The charm of music videos is well known. I remember sitting at home on summer vacation and patiently waiting for a music channel to play the video I was hoping for.
The charm of these videos is not limited to nostalgic purposes, however. While new videos in Indian media were limited to common stereotypes (misogyny and the like), there was a time when music videos were filled with endless possibilities.
Let’s go back, for example, to the 90s and explore the unique way Falguni Pathak expressed queerness on screen. His independent music videos included small allusions to homosexuality, here and there… not to mention his larger than life but soft and gender non-conforming presence.
She later became one of the first queer icons in India, and rightly so.
Falguni Pathak to the rescue
In the video of “Meri Chunar Udd Udd Jaye»(My stole flies away), we see a story unfold in a mysterious way. It started with Ayesha Takia walking into a castle-like house, eventually caging her inside.
With a white rabbit, she carries with her memories of the past. That’s when Falguni makes her entrance, dancing with Ayesha in the hills. Why they wore slippers and danced remains a mystery to this day.
But, Falguni’s unconventional way of doing things doesn’t fail to impress.
In my opinion, the song ends on a note which is an open interpretation. Defying the norms of a hetero-normative relationship, this gave Ayesha’s character the space to explore her emotions.
While the exact nature of Falguni’s relationship with Ayesha’s characters is not known, the scope of the exploration could clearly be seen.
One can make an educated guess. Towards the end, the man in the video is just a spectator. Just like in many of her other music videos, the woman still has the power to express herself.
These expressions may not be monumental, they can be everyday choices. But, the most important of them is the urge to dream.
This is what Falguni offered to the public so long ago: the freedom to dream, far from the binaries that the Indian media shoves in our throats.
Challenge what women ‘should’ look like
Falguni never played a major role in her videos either – sometimes all she did was offer her shoulder to a pouting woman. She has always managed to make her presence felt.
And, in the very act of being herself and challenging ideas about what a woman is “supposed” to wear, she has taught us the importance of being yourself no matter what.
In another hit song by her, “Chudi”(Bracelets), we see a group of young girls living together. They talk about all kinds of things, including falling in love.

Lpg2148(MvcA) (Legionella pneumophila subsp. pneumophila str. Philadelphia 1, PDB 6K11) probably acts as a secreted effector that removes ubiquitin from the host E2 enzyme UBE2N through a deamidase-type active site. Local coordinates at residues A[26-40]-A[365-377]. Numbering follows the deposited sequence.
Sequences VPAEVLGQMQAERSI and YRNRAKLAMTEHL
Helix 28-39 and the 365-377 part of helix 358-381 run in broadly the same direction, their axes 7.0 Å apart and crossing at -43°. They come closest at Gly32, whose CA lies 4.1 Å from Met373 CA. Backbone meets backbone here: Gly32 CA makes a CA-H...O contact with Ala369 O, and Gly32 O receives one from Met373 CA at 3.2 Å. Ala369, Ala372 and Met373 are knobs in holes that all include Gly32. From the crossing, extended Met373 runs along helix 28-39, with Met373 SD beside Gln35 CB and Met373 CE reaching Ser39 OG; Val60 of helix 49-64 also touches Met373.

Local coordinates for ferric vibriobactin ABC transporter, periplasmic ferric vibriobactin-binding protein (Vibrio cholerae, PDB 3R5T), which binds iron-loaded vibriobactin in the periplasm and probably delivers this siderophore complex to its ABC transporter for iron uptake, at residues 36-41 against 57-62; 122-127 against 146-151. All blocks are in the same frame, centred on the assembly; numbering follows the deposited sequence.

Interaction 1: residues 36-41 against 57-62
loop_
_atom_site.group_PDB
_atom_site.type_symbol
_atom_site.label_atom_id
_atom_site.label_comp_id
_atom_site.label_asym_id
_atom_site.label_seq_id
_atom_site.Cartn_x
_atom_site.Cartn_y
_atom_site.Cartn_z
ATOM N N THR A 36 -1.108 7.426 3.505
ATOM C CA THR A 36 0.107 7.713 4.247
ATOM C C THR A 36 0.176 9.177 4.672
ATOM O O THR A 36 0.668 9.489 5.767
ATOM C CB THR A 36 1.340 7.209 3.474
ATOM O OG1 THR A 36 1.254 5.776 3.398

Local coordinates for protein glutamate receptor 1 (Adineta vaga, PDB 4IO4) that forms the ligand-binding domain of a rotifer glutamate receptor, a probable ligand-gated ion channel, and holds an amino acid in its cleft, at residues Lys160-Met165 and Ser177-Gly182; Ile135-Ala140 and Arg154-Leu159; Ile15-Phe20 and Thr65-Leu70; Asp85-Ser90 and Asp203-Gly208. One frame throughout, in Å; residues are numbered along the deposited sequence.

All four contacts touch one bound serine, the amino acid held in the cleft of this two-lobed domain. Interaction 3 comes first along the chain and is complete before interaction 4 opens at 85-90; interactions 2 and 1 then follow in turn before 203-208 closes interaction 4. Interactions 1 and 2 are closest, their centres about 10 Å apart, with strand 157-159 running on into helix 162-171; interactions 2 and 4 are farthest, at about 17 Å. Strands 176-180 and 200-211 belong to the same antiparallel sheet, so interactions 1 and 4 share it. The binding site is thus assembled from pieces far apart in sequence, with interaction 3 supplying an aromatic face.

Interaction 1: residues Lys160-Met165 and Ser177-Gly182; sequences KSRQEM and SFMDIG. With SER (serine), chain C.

What was portrayed may not have been radical, but what is remarkable is the way in which female relationships were portrayed.
Falguni let these friendships flourish, never stealing the show and yet establishing his own presence in them. This is what I find remarkable and, in a way, heartwarming.
As the 90s were a difficult time to deviate from the norms of heteronormativity in whatever form. Falguni’s creativity in his music videos remains proof of his fearlessness.
Section 377 has been read, but …
Since her, we have hardly seen any queer representation in the traditional Indian music industry. Even with the reading down of section 377, there is very little general public visibility of the non-heteronormative identities arising from these identities.
Of course, there have been movies like “Shubh Mangal Zyada Saavdhan” lately. We saw the blossoming of a gay romance in the movie. However, the movie had other problematic tropes including crass jokes about being gay, poking fun at disability, bragging about caste, and more.
He failed to grasp the complexity of what it means not to conform (to heterosexuality) in a country like India. “Aligarh” is a good example of what sensitive queer cinema can look like, but like most queer media characters, its protagonist ends up taking his own life.
Coming back to how music videos, in addition to complementing songs, help to comfort audiences: there are many such videos out there around the world that when viewed by people offer them immense freedom.
The power of visuals
You can feel represented. Whether or not you are truly free, watching the people in the clip be themselves, you can feel lighter and freer.
One of those videos, “We Fell In Love In October” by Norwegian artist Girl in Red, has a certain heat. It shows two women in love in the fall (fall). The colors used in the video slowly blend into the surroundings.
There is an acceptance that comes with imagery… An acceptance that seeks acceptance from no one else, but from two people in love. The sweetness of their love matches that of October.
In fact, Ali Sethi’s music, of Pakistani descent, has queer themes as well. Although Ali has never verbalized his homosexuality, it shows in his clips.
His heartwarming songs, whether it’s recently released “Rung” or a relatively older song, “Chandni Raat”, celebrate various types of love throughout the music video.
The clip has the ability to provide a home for someone watching it, someone who doesn’t have that comfort in their real life.
The power that a visual can have over its audience is immense. A few minutes of comfort can help overcome many hours of struggle.
Featured image is for representation purposes only. Photo credit: Falguni Pathak, Facebook.
To note: The author is part of the Sept-Oct ’21 batch of Writer training program.